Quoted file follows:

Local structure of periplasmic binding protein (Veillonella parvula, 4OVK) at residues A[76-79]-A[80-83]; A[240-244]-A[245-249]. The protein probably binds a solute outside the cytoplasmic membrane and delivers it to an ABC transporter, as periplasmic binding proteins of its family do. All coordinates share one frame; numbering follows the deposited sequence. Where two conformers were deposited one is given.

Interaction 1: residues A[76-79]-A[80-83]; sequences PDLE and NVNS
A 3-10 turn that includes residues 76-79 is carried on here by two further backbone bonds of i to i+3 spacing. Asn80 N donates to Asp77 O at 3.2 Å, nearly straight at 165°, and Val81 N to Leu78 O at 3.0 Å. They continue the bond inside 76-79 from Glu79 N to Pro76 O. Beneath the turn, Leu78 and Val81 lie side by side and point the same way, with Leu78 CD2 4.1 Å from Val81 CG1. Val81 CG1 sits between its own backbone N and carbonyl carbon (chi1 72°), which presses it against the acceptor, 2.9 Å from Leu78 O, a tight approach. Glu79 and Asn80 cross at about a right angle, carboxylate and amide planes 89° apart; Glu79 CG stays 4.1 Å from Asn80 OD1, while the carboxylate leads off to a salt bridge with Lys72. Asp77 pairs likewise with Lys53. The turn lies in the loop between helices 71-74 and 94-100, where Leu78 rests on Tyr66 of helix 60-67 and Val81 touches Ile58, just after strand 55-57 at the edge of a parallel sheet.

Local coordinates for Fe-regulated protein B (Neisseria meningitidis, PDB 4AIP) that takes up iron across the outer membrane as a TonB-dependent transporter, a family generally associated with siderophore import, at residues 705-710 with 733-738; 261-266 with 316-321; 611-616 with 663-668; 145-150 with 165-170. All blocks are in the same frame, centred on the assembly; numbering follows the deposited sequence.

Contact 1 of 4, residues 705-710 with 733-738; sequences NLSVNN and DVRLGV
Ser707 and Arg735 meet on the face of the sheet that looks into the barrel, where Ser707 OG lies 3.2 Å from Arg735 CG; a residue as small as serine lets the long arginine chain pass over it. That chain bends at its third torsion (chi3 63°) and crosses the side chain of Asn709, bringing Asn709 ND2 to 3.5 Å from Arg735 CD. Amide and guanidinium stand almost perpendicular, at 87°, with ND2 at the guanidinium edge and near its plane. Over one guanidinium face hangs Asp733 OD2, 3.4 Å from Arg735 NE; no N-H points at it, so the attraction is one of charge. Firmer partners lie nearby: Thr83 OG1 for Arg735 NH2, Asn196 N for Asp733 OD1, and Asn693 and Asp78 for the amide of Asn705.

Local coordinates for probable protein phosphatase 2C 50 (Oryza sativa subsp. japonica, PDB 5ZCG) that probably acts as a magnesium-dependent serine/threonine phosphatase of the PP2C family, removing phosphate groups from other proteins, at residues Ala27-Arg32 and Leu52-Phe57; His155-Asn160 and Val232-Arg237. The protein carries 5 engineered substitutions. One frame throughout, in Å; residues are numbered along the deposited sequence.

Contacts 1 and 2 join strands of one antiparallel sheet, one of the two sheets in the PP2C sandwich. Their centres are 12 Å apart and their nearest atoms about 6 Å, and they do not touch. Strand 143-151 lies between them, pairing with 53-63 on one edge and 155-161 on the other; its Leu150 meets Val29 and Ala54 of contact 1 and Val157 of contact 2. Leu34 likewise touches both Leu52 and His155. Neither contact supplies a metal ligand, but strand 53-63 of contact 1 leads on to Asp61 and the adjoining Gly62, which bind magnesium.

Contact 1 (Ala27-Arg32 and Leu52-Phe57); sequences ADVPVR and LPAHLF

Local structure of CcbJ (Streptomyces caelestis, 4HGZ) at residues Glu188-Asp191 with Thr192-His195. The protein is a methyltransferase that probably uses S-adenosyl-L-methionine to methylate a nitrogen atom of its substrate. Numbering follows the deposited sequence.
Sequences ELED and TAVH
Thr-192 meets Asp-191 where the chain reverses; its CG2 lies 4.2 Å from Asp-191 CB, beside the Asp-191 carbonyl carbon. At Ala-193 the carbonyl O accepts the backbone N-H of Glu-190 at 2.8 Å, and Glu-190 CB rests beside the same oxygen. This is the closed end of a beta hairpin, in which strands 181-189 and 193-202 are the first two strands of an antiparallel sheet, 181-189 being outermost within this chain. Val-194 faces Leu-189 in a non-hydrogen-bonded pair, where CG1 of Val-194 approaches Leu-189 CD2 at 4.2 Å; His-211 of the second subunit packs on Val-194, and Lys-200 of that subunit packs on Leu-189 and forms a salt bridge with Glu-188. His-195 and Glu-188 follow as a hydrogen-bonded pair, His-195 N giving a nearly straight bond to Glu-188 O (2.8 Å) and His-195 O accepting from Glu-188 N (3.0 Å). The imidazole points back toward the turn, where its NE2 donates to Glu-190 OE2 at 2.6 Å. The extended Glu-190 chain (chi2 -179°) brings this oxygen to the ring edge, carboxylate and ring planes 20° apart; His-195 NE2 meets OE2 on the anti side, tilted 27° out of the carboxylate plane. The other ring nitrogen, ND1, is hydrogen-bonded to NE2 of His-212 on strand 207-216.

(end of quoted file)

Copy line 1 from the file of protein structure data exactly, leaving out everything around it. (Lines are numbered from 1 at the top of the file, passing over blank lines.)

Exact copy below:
Local structure of periplasmic binding protein (Veillonella parvula, 4OVK) at residues A[76-79]-A[80-83]; A[240-244]-A[245-249]. The protein probably binds a solute outside the cytoplasmic membrane and delivers it to an ABC transporter, as periplasmic binding proteins of its family do. All coordinates share one frame; numbering follows the deposited sequence. Where two conformers were deposited one is given.